SEP 28, 2023 1:00 PM PDT

Cold Weather and High Blood Pressure

WRITTEN BY: Savannah Logan

A new report from the American Heart Association has shown that cold weather may slightly raise systolic blood pressure and decrease blood pressure control rates. These factors may pose challenges for blood pressure treatments and heart health during the winter months.

The analysis included over 60,000 electronic health records from adults in the United States. The records were from adults who were being treated for high blood pressure between 2018 and 2023, and most participants lived in the Southeast and Midwest. Seasonal blood pressure readings were analyzed to determine potential differences between winter and summer months. Winter months were considered to be December through February, and summer months were considered to be June through August.

The results of the analysis showed that participants’ systolic (top number) blood pressure was 1.7 mm Hg higher in winter months compared to summer months. Additionally, blood pressure control rates decreased by 5% in winter months compared to summer months.

The authors of the study noted that they were surprised to see a large variation in blood pressure control between winter and summer months. Systolic blood pressure variation by season was less surprising since previous studies have shown similar or larger variations. For people who have hypertension or who are close to the blood pressure values that indicate hypertension, improved nutrition and physical activity during winter months may be important for offsetting changes in blood pressure control. Future research in this area may seek to determine whether heart disease and mortality related to blood pressure issues may also vary with the seasons. Nearly half of adults in the United States have high blood pressure, and high blood pressure is a major risk factor for heart disease.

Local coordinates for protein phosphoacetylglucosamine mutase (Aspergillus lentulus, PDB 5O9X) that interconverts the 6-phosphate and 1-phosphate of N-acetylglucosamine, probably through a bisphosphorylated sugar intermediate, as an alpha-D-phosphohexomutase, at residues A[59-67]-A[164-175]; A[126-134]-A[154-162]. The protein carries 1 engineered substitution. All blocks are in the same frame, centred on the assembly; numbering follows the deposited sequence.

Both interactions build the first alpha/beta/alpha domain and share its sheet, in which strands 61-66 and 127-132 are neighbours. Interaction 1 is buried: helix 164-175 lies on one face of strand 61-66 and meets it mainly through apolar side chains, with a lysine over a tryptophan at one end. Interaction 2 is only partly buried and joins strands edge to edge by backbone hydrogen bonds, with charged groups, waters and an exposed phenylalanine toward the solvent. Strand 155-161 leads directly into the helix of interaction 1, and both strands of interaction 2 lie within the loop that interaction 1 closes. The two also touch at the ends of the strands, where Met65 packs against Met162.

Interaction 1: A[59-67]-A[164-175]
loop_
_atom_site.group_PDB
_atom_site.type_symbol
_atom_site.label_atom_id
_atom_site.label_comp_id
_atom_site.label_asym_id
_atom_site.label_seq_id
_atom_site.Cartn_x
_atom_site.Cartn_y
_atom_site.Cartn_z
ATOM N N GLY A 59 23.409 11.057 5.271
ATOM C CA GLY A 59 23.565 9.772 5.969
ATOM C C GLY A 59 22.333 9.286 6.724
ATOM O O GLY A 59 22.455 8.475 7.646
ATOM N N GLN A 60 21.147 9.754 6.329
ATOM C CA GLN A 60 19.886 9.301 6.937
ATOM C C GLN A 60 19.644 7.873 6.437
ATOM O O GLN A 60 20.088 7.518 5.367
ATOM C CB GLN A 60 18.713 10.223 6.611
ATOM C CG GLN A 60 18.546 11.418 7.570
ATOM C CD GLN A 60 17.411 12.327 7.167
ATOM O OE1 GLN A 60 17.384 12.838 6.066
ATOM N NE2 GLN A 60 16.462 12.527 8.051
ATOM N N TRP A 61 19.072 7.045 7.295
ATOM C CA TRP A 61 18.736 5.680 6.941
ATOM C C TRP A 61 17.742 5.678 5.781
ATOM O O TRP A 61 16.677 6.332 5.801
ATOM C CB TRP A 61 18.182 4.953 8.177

Sources: AHA, Science Daily

About the Author
Doctorate (PhD)
Savannah (she/her) is a scientific writer specializing in cardiology at Labroots. Her background is in medical writing with significant experience in obesity, oncology, and infectious diseases. She has conducted research in microbial biophysics, optics, and education. She received her Ph.D. from the University of Oregon.
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